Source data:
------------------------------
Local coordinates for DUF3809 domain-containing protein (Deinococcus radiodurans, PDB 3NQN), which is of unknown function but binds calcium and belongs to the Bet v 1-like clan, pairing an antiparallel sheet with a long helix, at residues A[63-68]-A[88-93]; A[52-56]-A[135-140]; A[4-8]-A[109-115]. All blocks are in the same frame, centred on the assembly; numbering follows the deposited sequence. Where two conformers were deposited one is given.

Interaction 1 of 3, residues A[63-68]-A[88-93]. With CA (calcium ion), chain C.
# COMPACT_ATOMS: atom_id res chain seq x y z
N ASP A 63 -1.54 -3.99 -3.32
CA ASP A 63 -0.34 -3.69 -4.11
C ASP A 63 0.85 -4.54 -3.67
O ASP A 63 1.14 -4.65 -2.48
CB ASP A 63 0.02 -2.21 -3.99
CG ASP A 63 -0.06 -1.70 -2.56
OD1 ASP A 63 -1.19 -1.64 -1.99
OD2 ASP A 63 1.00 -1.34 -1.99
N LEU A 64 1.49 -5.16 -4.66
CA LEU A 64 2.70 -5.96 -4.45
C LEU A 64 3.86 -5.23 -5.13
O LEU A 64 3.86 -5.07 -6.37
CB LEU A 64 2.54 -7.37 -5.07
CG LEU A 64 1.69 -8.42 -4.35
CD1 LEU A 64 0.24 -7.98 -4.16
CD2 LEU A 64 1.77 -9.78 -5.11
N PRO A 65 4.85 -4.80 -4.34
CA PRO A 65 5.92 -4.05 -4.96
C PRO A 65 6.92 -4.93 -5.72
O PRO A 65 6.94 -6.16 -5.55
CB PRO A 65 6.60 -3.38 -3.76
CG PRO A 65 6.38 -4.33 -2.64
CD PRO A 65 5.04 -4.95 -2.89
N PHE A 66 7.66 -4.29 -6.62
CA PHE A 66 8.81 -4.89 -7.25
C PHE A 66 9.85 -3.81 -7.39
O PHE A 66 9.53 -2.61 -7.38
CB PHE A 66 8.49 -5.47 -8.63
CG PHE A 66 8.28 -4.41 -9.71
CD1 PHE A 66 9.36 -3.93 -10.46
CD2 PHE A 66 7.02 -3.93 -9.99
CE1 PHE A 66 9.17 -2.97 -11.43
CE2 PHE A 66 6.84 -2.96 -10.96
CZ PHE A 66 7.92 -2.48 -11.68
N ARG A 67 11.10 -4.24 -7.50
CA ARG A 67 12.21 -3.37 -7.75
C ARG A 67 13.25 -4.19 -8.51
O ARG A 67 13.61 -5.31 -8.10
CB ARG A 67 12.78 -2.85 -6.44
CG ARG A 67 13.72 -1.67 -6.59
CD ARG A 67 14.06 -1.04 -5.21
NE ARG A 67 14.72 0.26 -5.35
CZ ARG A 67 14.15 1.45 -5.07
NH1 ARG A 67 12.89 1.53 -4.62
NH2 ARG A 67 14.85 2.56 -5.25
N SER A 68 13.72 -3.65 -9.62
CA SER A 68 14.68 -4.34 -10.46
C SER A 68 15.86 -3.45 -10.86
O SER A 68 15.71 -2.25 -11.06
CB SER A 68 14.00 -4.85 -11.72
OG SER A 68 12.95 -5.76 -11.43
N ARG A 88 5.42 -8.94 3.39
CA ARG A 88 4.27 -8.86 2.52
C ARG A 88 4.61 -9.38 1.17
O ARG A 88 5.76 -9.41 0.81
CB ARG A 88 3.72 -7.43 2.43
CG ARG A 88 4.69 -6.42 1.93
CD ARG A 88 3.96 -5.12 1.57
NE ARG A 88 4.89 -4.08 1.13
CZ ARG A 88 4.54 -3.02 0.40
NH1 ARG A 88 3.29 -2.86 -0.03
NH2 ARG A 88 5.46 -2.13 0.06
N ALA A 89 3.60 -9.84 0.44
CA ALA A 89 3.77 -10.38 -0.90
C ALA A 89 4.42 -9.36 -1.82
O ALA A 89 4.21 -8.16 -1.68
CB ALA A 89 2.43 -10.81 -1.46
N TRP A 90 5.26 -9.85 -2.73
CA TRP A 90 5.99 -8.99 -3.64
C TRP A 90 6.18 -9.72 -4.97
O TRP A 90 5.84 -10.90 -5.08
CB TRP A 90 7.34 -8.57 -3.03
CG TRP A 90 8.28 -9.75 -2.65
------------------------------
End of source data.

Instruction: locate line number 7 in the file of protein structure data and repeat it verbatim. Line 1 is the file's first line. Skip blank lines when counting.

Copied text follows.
O ASP A 63 1.14 -4.65 -2.48